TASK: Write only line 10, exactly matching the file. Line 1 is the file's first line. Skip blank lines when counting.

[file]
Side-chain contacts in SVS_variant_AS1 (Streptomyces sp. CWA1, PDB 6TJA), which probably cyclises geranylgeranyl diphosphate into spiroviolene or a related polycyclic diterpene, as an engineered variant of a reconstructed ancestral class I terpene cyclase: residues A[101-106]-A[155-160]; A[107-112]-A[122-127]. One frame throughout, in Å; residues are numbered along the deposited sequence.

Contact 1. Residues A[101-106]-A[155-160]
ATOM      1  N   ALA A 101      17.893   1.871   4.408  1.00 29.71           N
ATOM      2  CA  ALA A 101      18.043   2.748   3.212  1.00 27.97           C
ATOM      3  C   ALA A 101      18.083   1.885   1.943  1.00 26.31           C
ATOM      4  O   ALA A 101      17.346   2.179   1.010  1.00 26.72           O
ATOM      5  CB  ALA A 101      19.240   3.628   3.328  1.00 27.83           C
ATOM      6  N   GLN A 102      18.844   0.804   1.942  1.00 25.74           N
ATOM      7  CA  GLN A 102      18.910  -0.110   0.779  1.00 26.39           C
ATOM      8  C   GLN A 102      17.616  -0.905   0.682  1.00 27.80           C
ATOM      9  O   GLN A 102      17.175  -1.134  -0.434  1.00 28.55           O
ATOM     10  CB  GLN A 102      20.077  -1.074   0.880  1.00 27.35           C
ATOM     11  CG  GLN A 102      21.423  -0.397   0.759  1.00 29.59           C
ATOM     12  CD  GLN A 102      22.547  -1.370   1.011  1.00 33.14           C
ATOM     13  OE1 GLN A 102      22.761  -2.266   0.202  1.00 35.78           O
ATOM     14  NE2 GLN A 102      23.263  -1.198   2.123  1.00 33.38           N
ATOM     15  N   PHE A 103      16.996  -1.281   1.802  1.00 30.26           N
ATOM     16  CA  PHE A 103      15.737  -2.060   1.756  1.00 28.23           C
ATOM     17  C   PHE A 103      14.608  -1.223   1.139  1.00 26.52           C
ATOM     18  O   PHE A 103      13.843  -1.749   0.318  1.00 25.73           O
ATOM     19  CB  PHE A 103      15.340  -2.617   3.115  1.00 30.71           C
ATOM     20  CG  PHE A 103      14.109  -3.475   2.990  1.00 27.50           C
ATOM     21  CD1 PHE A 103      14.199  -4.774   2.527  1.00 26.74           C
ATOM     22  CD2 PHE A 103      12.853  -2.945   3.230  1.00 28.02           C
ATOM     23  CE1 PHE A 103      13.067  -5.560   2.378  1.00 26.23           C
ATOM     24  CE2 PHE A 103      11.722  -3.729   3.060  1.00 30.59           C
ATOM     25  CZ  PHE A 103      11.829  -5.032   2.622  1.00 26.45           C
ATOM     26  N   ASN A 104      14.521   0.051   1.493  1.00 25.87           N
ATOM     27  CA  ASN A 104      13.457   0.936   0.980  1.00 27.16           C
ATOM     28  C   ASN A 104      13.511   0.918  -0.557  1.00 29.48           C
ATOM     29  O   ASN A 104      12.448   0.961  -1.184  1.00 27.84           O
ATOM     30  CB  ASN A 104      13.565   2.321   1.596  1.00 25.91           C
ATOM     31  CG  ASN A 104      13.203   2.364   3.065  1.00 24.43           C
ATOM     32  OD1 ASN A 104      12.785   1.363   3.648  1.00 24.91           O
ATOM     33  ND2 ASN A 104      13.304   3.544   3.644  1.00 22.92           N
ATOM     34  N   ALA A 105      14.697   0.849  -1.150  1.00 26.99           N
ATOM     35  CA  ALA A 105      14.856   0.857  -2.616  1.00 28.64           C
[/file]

ATOM      8  C   GLN A 102      17.616  -0.905   0.682  1.00 27.80           C